Once my media was digitized, I launched FL47, and was ready to go. First things first. I selected the clip I wanted to "organize," and opened the "Edit" box. Pressing the space bar, I watched my footage, occasionally stopping to mark cut points. At this point, I also could have entered clip information, but for me, I prefer doing that in the "Annotate" window, but that is a personal preference. As well as being able to "group" clips together from the "Edit" box (a great example of clips you might want to group together would be takes from a film or television shoot, i.e. Scene 1 Take 1, so if your producer/director ever asks to see all the shots from that take, you can find them quickly and easily), you can also "Mark" shots in the edit window as well.
NOTE: By "Marking" a shot, they will appear as red on your clip. Now you can simply choose whether you want to "Hide" the clips or show "Only" those clips you have marked. Here is where the "editing" in FL47 takes shape. Do you want to create a "rough" timeline? Simply "Mark" the clips you want to see, and select "Only" to show only those selected clips. Now, head back over to the "Annotate" box, and at the bottom of the screen select the "File Order" drop down to change it to "Alternate Order". Now you can rearrange your clips to do non-destructive "rough cuts" from inside FL47 with no actual edit system required. To view your "timeline" simply switch over to the "Present" box and press play. Also, something important to keep in mind is that if you hide clips (or show only Marked clips for that matter), when you export your XML to Final Cut Pro, the hidden clips will not appear in the XML. What alot of people may not realize is that the average ratio for raw footage versus final show footage is about one hour of raw footage for every minute of final product. That means that there will be alot of footage that is not needed, or just not good in general (camera bumps, bad audio, tape break up). By using "Marked" clips, your assistant editor (or even producer for that matter) can log and organize only the required footage that you will need to get the job done.
Once all your footage has been marked, it's back to the "Annotate" box to input all the information you need. At this point I can tell you that you should input information for this value, or that value, but I won't. FL47 gives you a massive amount of flexibility as to what you want to detail. Be vague, or be specific. It's your choice.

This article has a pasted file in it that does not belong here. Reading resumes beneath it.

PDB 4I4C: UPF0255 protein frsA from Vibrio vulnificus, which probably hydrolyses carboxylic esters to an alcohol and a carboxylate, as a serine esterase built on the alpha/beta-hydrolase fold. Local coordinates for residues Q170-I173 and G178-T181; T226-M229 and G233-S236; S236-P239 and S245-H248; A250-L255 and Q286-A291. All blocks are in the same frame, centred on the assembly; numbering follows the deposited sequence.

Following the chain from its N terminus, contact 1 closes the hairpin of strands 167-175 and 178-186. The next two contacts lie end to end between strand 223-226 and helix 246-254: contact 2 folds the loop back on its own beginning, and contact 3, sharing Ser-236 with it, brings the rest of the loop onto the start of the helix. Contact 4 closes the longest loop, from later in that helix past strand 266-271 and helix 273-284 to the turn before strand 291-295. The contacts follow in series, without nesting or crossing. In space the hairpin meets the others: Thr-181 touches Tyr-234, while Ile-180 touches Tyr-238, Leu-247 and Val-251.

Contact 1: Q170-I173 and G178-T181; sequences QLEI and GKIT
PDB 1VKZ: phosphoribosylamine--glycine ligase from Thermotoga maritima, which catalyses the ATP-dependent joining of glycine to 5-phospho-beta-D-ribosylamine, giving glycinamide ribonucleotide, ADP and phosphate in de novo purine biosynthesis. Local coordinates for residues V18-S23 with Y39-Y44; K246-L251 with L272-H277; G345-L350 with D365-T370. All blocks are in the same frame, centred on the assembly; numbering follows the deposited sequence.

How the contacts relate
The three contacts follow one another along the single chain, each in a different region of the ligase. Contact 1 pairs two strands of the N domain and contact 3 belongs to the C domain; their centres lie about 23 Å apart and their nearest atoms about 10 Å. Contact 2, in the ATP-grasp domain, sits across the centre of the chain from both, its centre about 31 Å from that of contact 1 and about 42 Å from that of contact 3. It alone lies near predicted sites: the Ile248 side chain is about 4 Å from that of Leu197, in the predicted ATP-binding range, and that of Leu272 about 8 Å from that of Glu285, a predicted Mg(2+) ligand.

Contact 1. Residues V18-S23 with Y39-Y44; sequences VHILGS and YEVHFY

Once you have logged all your footage, you are ready to export your XML (or other format) for Final Cut Pro. Once imported into Final Cut Pro, you can expect to see a clip breakdown of what you have logged in FL47 (the XML file understands the "groups" hierarchy as well, and will put groups into new bins for you), and my suggestion here is to create a bin view that includes the parameters supported in the XML transfer from FL47 (see above for the list). How It Works: 9 (out of 10)
Final Total: 9 (out of 10)
Purchase Recommendation: Absolute Buy
- Organizes down to the smallest of details
- Powerful search features allows you to find shots quickly and easily
- Support for Final Cut Pro and Avid (via Avid Log Exchange)
- Producers can "Rough Cut" before stepping foot into the edit room
- Program can be daunting if you don't watch the help video
- DV Scene extraction would be a great addition
I wanted to include a bonus section in this review, as I thought that Versatile Delivery System had done a great job with the "Help" section of Frameline 47, and I highly recommend that everyone watch it before they start working with the application. Most applications come with the usual "Users Manual" which is definitely still included here, but there is also a video that is approximately 30 minutes long, and is a great addition as it is organized extremely well, and will give all users a great foundation to start with. Simply select HELP>HELP, and click to download the 70 megabyte file.
Overall, I was extremely impressed with Versatile Delivery System's Frameline 47 ($299), and I think that this is an exceptionally powerful tool that can easily be implemented in any post facility. Whether you work on a single edit system that has producers coming in on the night shift to log and organize their footage, or whether you are on a shared storage system where you have an independent logging station hooked up to your SAN, this program will not only organize your life, but it will also speed up the post production process, saving your clients time and money. For more information, visit http://www.frameline.tv/
|Kevin P McAuliffe is currently a Senior Video Editor working in HD post production in Toronto, Canada. He has been in the television industry for 12 years, and spends his days onlining on a Final Cut Pro HD. Kevin's high definition onlining credit list includes concerts for Coldplay, Sarah McLachlan, Barenaked Ladies, Snow Patrol, Sum41, Paul Anka, Il Divo and Pussycat Dolls, to name a few. Also, Kevin is an instructor of Advanced Final Cut Studio 2 at the Toronto Film College. If you have any questions or comments, you can drop him a line at firstname.lastname@example.org|
Related Keywords:Video File Management System , NLE, video editing, editing workflow,